Or “privacy solutions” marketed by the marketers. There were others, besides Incognito. Any that you think are particularly abusive?

tuezday April 13th, 2014 at 2:33 pm
In response to bigbrother @ 31

CCleaner is great for the simple reason it swipes your free space, so no left over file fragments. However, it also wipes any restore points.

Julia Angwin April 13th, 2014 at 2:35 pm
In response to bigbrother @ 31

There is evidence that Tor is fairly effective – there was an NSA slide-deck describing how hard it was to break Tor; and a recent article about the FBI’s efforts to break Tor described how the agents waited for users to mistakenly *not* use Tor.

greenwarrior April 13th, 2014 at 2:36 pm
In response to Julia Angwin @ 18

How does one go about finding Google Dashboard?

eCAHNomics April 13th, 2014 at 2:36 pm
In response to allan @ 32

Not going to happen with any congress. Spying is second oldest profession.

emptywheel April 13th, 2014 at 2:36 pm

You talked about how your kids’ approach to privacy changed over the course of the book, away from it seeming like a way to say no to being more of a worthy challenge (not sure if I characterized that right).

What has the response been so far from the general public who have come to your book events? Do you see a change in their view towards privacy (or are the people who are concerned about privacy the ones who are coming out)? And is it driven more by things like the Target hack or by Snowden?

Julia Angwin April 13th, 2014 at 2:38 pm
In response to emptywheel @ 33

Yes, there is a high snake oil factor in a sector where the ‘product’ is ephemeral.

I had a very disappointing experience with two services that I paid for, each of which promised to opt me out of some of the biggest commercial data brokers. When I checked, both services had failed to opt me out of several of the companies that they had promised to opt me out of.

emptywheel April 13th, 2014 at 2:38 pm
In response to bigbrother @ 31

Adding to what Julia says, the indictments for people who used Tor all seem to indicate places where they failed their own security. That is, Tor itself works great, but only if one is very diligent about using it properly.

joelmael April 13th, 2014 at 2:38 pm
In response to Julia Angwin @ 35

Is there any downside to using Tor? Does it put you on their list?

Julia Angwin April 13th, 2014 at 2:38 pm
In response to greenwarrior @ 36

Google.com/dashboard

eCAHNomics April 13th, 2014 at 2:39 pm

Looking for ways to thwart spooks is distraction from productive social participation, such as grass roots organizing (TaxWallStreetParty for example).

Instead of being obsessed with privacy, do something in public that will improve life for 99s.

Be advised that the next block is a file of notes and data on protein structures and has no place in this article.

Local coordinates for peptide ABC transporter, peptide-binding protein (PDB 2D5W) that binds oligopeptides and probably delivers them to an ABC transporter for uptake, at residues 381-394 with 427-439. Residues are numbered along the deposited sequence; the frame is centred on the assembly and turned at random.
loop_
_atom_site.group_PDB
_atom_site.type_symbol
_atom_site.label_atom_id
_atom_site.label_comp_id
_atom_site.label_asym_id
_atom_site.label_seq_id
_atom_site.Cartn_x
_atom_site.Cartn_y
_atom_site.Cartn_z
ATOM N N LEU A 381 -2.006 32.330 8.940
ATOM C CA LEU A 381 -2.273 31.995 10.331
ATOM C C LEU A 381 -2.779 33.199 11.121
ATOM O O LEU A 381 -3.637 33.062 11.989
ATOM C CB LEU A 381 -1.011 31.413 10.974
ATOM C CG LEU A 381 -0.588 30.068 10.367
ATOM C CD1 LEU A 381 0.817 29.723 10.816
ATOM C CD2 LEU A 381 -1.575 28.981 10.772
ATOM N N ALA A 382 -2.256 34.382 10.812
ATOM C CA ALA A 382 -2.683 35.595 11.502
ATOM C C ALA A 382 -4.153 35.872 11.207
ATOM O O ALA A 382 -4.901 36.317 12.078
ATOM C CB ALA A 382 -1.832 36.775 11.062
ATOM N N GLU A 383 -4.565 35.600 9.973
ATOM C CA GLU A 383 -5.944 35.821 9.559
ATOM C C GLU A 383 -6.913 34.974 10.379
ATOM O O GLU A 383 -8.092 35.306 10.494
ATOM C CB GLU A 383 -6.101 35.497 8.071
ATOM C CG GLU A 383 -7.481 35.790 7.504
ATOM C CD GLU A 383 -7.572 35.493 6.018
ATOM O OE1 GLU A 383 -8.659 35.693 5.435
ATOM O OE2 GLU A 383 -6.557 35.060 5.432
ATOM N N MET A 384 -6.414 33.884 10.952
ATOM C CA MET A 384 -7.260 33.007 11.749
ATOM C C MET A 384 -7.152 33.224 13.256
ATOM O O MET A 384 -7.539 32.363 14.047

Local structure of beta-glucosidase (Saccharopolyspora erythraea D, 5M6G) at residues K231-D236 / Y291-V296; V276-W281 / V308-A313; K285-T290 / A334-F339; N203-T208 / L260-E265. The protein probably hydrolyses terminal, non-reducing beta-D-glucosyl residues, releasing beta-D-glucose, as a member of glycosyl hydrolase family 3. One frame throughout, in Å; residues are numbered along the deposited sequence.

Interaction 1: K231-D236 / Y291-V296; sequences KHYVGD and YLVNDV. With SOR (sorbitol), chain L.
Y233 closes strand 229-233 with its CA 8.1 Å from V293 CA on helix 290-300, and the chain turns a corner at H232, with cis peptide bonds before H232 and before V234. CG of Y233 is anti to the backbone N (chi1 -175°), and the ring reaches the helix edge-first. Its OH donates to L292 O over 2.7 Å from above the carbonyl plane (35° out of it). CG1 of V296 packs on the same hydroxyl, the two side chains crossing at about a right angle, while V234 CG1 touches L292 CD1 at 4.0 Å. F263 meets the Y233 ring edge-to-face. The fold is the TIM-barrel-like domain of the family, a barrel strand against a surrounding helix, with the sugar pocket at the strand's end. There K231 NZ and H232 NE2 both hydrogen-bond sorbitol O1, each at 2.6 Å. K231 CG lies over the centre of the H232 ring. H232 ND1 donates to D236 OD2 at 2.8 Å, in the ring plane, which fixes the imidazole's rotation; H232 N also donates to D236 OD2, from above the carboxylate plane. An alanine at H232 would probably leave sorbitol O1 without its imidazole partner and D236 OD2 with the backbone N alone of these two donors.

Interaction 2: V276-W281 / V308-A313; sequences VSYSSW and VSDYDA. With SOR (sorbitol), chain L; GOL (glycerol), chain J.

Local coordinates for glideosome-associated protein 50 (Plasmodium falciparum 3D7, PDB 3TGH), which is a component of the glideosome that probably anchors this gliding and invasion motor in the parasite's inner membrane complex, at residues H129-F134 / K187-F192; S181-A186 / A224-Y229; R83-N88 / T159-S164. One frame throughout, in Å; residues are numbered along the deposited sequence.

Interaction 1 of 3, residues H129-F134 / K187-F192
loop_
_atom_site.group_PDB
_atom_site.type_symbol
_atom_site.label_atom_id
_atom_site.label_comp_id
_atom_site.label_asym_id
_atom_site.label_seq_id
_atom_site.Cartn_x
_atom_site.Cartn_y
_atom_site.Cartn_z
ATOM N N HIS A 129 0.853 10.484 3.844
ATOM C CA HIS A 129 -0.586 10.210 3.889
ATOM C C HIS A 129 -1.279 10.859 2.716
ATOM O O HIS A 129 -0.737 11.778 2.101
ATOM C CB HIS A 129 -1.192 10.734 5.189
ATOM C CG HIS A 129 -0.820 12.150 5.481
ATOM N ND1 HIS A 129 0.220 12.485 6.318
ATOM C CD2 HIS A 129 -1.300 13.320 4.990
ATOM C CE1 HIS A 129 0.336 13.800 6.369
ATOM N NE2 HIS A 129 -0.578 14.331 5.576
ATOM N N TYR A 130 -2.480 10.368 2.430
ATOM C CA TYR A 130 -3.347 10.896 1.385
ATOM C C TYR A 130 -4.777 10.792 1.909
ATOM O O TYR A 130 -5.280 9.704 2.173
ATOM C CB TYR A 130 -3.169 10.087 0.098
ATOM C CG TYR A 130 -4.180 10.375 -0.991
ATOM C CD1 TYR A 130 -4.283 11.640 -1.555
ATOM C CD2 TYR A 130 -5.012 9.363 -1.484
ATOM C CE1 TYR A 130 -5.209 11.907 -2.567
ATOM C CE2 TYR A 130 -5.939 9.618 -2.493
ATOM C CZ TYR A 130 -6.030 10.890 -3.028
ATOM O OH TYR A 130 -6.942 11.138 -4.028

CTuttle April 13th, 2014 at 2:39 pm
In response to Julia Angwin @ 23

the fact that the NSA is piggy-backing on all these commercial technologies, such as ad tracking technology, to identify us.

Even our local yokels are compiling databases…! A case in point…

Average Michigan resident on cops’ radar as data collection grows

Julia Angwin April 13th, 2014 at 2:41 pm
In response to joelmael @ 41

Yes, unfortunately, it is likely that using many Tools like Tor and PGP encryption will put you under increased suspicion. I decided to do it anyway, partly as a form of protest. I don’t think it should be considered suspicious to want to have a confidential conversation or to not be spied on while I browse the Web.

emptywheel April 13th, 2014 at 2:42 pm
In response to joelmael @ 41

All encryption puts you on their list. And there’s a slide where NSA talks about IDing the Tor users as a way to ID other ways in. They also can keep encrypted communication indefinitely (and using Tor, of course, they couldn’t even rule out your communications as a US person).

So the thing to do — and the thing that will have to happen for the general public to have better protection all around — is for more people to use more encryption more of the time, which basically will make it harder for them to isolate any particular user.

Julia Angwin April 13th, 2014 at 2:43 pm
In response to emptywheel @ 38

Yep, that’s a good characterization of my kids approach. They saw it as a challenge with a great payoff: they could get privacy from each other and from me. After all, I am the NSA to them!

bmaz April 13th, 2014 at 2:43 pm

Hi Julia, welcome to Book Salon!

One of my friends (either Chris Sogohian or Julian Sanchez I think) yesterday said on Twitter that if Google and Microsoft were to put their weight behind serious dragnet/collection reform, both Congress and the White House would get serious in line. But they have not, and instead have remained relatively silent in spite of the tangible economic damage that is being done to them and their tech brethren by the government’s relentless programatic overcollection.

What can citizens do to press the tech companies into doing what is already in their own interest to do?

Any further comments in this area?

spocko April 13th, 2014 at 2:45 pm

This is a question for both Julia and Marcy. I’m talking to a lot of people about the Trans Pacific Partnership. Specifically some of the provisions involved in lowing food safety standards.

These documents are top secret. Even our congress people can’t see this info. However some of the people at the trade groups and lobbying firms who are advisers can. And they are worried.

Let’s say hypothetically I have two insiders who are familiar with the portion of the text that shows the problems that will lead to deaths from imported food. They are asking me how to securely communicate with journalists and experts.